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The course of a meeting is determined before the group gathers, when the organizer sends invitations that include time, place, and agenda. To some extent, the format of a meeting determines the substance. Meeting organizers who take these responsibilities seriously will have an easier time leading a successful meeting.
Setting an agenda
Many meeting organizers prepare two agendas: one is distributed to guests, and the other is the organizer's key to keeping the meeting on track. The public agenda lists topics, speakers, and allotted time. The organizer's agenda also lists the things that must be covered before people leave the meeting. As the meeting ends, people should be aware of their next steps, that is, the work to be accomplished before the next meeting.
Although a well constructed meeting can result in a lot of work getting done, it's important to set reasonable goals for one gathering. The objectives should be achievable in the time allowed. Be realistic when determining how long the meeting should be, and take comfort and attention spans into account. Most people can't give their undivided attention longer than an hour and a half without a break.
Right place, right time
Choose a time of day appropriate to what's being accomplished. If the meeting ties together people in remote locations through technology, take time zones into account. For example, first thing in the morning is a great time for department meetings if one of the goals is to get the day off to a good start; but it may not be a good time for a brainstorming session unless you provide plenty of coffee and doughnuts. Conversely, Friday afternoon may be a perfect time to ask people to let ideas flow freely, but it may be more difficult to reach decisions just before the weekend.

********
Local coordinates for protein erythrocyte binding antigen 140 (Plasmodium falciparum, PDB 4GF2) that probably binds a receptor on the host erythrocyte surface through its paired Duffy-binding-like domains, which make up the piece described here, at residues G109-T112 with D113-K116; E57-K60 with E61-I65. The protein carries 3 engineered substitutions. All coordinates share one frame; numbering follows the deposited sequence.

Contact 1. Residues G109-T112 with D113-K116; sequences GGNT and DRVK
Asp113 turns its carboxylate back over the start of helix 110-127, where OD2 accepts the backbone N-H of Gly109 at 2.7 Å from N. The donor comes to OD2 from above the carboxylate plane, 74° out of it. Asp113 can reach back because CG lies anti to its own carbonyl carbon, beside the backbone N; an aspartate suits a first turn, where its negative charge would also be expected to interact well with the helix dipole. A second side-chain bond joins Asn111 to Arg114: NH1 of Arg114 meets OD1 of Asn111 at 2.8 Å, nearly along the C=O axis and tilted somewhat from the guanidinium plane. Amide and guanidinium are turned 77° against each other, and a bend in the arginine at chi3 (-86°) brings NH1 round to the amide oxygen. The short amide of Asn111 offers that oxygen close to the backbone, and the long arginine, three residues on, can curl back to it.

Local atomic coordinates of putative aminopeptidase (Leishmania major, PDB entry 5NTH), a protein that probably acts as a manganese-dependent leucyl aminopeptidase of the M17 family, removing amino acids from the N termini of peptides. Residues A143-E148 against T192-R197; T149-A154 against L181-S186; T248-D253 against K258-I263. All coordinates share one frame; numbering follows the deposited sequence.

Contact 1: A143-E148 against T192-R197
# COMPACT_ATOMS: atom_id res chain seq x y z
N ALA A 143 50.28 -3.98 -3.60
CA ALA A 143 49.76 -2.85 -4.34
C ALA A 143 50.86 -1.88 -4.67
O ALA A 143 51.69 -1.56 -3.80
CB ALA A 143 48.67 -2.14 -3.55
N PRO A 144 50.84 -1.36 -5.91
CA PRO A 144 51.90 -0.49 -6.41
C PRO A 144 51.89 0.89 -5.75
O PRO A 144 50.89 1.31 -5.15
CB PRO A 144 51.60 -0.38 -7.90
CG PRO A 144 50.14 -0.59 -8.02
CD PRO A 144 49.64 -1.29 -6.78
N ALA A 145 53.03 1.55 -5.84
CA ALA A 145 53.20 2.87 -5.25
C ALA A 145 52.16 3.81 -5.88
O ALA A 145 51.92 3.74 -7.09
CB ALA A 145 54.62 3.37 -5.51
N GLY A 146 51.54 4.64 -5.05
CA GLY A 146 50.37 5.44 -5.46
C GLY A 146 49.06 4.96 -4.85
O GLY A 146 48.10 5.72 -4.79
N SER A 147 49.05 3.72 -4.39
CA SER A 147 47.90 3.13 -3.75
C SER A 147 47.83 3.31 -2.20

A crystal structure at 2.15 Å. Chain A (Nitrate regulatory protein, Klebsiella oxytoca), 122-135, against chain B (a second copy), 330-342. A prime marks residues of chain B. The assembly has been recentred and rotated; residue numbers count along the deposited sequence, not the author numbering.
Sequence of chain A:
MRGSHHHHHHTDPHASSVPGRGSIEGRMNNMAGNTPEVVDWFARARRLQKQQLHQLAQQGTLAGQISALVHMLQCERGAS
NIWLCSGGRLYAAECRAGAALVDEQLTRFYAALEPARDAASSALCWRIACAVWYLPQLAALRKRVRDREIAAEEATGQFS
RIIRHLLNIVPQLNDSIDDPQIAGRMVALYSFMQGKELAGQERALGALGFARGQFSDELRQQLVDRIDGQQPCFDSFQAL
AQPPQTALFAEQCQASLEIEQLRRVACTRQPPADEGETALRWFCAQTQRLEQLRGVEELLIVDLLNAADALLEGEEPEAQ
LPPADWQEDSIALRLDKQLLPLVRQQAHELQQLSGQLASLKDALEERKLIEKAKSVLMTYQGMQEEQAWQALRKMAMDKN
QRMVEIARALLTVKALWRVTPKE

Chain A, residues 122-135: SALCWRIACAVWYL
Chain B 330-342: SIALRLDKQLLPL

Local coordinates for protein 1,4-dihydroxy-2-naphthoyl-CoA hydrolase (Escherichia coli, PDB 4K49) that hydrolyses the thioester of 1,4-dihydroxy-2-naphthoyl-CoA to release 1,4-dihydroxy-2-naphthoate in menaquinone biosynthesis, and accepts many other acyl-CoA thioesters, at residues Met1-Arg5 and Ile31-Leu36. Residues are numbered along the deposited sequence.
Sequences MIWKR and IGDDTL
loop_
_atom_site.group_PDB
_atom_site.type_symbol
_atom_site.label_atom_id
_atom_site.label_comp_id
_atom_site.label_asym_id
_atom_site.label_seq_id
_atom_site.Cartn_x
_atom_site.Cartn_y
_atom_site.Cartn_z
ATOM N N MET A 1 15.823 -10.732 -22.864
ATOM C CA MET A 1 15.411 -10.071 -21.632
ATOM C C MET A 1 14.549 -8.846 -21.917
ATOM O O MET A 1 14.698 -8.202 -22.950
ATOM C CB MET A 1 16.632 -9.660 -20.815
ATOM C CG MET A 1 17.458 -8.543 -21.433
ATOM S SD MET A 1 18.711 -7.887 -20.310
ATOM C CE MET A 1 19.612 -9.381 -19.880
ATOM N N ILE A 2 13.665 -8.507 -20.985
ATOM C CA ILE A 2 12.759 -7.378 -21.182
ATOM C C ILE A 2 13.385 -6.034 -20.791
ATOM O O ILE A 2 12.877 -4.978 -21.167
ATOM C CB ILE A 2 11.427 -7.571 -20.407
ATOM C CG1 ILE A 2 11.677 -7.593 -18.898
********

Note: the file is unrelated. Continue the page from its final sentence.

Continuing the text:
It's better to allow time between the end of one meeting and the start of another, unless the guest lists are more or less identical. If one meeting runs longer than scheduled, or even exactly as long as scheduled, the guests are likely to need a break in between.
Give your guests about a week's notice for an in-house meeting, if possible, sending the invitation via email or paper. Emergency meetings usually must be called on short notice, and may not need a written invitation. More formal meetings require written invitations and two to four weeks' notice, or two weeks longer if guests are traveling. Meetings of the board of directors or the shareholders may call for formal, printed invitations.
The invitation should include an agenda, a list of those expected to attend, and the contact information and deadline for the reply. Expect your guests to send a reply to a meeting invitation as soon as they know whether they're available. Track them down if necessary. If resources permit, call the guests one day before the meeting to confirm date and time, and to make sure they received the handouts.
- Jo Schlegel, Editor-in-Chief
Copyright 2000-2004 © Salary.com, Inc.
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